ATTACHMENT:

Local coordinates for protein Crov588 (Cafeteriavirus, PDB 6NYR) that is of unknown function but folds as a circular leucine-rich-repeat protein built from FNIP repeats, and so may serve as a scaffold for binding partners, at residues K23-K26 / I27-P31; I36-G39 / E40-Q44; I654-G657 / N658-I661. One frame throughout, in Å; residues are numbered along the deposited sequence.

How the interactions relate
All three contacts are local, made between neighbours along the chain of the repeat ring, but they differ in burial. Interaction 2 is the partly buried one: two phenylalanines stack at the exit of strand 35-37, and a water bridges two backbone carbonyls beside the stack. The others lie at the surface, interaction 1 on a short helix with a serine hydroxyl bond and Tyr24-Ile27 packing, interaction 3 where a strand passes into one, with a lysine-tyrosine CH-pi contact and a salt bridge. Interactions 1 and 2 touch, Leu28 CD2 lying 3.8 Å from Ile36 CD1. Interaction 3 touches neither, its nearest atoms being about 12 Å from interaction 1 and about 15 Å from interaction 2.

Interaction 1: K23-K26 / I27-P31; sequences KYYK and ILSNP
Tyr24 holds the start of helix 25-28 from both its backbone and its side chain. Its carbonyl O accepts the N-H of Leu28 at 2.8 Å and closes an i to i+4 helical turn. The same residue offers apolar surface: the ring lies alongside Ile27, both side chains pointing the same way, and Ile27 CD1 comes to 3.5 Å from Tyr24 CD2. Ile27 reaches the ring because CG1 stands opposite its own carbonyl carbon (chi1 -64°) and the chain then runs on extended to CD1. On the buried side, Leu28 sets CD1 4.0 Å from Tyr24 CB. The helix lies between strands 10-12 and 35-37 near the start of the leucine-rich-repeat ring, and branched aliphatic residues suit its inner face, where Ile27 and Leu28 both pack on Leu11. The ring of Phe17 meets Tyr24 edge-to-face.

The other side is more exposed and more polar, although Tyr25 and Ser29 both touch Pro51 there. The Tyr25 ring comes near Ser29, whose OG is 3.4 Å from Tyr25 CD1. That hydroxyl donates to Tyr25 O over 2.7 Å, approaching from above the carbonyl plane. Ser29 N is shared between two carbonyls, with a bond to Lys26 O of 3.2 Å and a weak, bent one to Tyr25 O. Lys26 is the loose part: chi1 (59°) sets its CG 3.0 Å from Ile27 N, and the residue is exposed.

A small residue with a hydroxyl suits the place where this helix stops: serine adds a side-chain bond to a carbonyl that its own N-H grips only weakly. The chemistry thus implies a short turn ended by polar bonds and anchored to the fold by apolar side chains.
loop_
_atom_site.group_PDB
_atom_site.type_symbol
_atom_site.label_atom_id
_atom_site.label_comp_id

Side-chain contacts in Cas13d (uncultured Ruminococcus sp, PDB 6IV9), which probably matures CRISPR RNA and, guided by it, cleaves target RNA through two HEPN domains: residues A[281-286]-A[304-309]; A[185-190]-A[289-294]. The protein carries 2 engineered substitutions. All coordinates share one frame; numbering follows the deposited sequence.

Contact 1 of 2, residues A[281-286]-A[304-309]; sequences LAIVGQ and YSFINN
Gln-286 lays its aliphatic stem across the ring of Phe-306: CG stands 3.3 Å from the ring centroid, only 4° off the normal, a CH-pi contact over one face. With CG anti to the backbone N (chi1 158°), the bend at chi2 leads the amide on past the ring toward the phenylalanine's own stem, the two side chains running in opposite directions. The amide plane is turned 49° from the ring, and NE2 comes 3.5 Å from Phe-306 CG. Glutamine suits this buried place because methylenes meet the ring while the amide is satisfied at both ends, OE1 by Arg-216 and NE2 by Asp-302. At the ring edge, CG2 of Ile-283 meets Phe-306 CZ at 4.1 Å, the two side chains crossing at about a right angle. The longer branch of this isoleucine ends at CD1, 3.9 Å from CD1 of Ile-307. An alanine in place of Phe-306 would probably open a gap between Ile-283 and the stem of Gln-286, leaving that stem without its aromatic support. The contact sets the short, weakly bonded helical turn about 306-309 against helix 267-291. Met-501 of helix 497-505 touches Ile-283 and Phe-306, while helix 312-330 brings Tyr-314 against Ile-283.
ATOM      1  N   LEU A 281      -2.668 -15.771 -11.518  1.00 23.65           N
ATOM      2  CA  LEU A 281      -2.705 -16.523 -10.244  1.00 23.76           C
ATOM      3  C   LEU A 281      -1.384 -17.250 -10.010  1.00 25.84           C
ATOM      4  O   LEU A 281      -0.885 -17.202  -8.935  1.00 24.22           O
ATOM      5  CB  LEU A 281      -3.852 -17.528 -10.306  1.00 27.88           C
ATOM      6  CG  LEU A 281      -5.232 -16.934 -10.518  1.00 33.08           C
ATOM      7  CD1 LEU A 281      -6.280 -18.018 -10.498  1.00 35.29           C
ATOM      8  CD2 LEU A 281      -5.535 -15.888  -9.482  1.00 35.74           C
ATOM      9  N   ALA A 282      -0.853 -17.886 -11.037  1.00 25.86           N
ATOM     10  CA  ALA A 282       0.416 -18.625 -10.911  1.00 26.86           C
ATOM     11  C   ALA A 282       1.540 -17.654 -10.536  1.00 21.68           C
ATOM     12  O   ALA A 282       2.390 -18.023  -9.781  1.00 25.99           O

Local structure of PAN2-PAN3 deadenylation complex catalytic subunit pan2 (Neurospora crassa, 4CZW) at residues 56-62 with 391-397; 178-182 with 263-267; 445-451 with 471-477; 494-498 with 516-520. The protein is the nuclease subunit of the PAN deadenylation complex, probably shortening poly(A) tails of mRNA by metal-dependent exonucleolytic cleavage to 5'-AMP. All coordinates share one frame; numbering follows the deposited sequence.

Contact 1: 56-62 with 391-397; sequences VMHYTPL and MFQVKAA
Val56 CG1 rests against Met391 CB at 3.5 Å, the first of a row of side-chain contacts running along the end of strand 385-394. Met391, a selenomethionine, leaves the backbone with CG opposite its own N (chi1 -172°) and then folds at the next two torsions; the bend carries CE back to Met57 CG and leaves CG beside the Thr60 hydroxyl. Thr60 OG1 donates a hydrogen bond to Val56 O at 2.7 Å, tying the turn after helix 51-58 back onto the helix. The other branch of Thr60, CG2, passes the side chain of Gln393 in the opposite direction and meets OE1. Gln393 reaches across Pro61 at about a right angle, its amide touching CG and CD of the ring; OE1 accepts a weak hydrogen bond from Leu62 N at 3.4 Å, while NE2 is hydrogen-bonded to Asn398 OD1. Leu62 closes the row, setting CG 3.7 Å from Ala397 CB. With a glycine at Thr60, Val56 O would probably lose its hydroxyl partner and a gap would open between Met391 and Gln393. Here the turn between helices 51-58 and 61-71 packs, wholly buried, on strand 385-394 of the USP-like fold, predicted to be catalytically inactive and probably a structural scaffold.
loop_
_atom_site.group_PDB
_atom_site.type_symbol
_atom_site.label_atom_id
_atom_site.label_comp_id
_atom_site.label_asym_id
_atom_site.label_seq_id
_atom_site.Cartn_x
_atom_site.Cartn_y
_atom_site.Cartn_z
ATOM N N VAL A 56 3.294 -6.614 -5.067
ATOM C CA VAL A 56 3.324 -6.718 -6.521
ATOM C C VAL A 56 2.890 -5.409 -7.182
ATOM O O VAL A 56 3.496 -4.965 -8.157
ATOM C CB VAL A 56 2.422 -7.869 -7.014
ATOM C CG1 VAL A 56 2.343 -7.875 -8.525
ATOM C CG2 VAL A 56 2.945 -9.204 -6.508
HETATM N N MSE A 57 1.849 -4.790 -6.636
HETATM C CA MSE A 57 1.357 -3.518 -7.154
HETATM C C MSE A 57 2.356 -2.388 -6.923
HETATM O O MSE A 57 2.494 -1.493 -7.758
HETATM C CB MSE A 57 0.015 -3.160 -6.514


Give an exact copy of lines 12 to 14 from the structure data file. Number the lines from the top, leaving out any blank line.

_atom_site.label_comp_id

Side-chain contacts in Cas13d (uncultured Ruminococcus sp, PDB 6IV9), which probably matures CRISPR RNA and, guided by it, cleaves target RNA through two HEPN domains: residues A[281-286]-A[304-309]; A[185-190]-A[289-294]. The protein carries 2 engineered substitutions. All coordinates share one frame; numbering follows the deposited sequence.

Contact 1 of 2, residues A[281-286]-A[304-309]; sequences LAIVGQ and YSFINN